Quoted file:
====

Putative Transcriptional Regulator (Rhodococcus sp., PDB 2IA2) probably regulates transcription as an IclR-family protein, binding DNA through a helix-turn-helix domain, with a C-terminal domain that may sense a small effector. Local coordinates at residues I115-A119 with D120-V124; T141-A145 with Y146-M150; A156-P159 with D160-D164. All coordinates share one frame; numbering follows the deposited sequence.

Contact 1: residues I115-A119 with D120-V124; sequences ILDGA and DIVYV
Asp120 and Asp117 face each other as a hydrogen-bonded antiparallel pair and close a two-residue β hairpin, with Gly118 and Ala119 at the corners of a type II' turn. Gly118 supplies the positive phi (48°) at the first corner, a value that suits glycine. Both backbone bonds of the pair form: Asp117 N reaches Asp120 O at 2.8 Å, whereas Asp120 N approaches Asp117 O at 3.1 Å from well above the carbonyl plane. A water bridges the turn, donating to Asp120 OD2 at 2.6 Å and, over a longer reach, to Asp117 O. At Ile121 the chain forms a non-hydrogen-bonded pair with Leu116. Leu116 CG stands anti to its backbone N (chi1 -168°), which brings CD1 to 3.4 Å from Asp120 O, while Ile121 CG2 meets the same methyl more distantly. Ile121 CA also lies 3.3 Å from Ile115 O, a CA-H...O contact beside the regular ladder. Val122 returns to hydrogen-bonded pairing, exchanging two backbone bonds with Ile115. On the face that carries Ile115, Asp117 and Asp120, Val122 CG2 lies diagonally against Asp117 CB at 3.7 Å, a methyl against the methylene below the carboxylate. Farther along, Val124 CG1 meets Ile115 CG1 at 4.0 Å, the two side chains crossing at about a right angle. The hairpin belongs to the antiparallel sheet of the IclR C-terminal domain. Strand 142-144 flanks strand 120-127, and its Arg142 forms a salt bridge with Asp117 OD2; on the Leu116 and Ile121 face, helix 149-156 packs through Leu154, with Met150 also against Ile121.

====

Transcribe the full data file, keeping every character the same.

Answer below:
Putative Transcriptional Regulator (Rhodococcus sp., PDB 2IA2) probably regulates transcription as an IclR-family protein, binding DNA through a helix-turn-helix domain, with a C-terminal domain that may sense a small effector. Local coordinates at residues I115-A119 with D120-V124; T141-A145 with Y146-M150; A156-P159 with D160-D164. All coordinates share one frame; numbering follows the deposited sequence.

Contact 1: residues I115-A119 with D120-V124; sequences ILDGA and DIVYV
Asp120 and Asp117 face each other as a hydrogen-bonded antiparallel pair and close a two-residue β hairpin, with Gly118 and Ala119 at the corners of a type II' turn. Gly118 supplies the positive phi (48°) at the first corner, a value that suits glycine. Both backbone bonds of the pair form: Asp117 N reaches Asp120 O at 2.8 Å, whereas Asp120 N approaches Asp117 O at 3.1 Å from well above the carbonyl plane. A water bridges the turn, donating to Asp120 OD2 at 2.6 Å and, over a longer reach, to Asp117 O. At Ile121 the chain forms a non-hydrogen-bonded pair with Leu116. Leu116 CG stands anti to its backbone N (chi1 -168°), which brings CD1 to 3.4 Å from Asp120 O, while Ile121 CG2 meets the same methyl more distantly. Ile121 CA also lies 3.3 Å from Ile115 O, a CA-H...O contact beside the regular ladder. Val122 returns to hydrogen-bonded pairing, exchanging two backbone bonds with Ile115. On the face that carries Ile115, Asp117 and Asp120, Val122 CG2 lies diagonally against Asp117 CB at 3.7 Å, a methyl against the methylene below the carboxylate. Farther along, Val124 CG1 meets Ile115 CG1 at 4.0 Å, the two side chains crossing at about a right angle. The hairpin belongs to the antiparallel sheet of the IclR C-terminal domain. Strand 142-144 flanks strand 120-127, and its Arg142 forms a salt bridge with Asp117 OD2; on the Leu116 and Ile121 face, helix 149-156 packs through Leu154, with Met150 also against Ile121.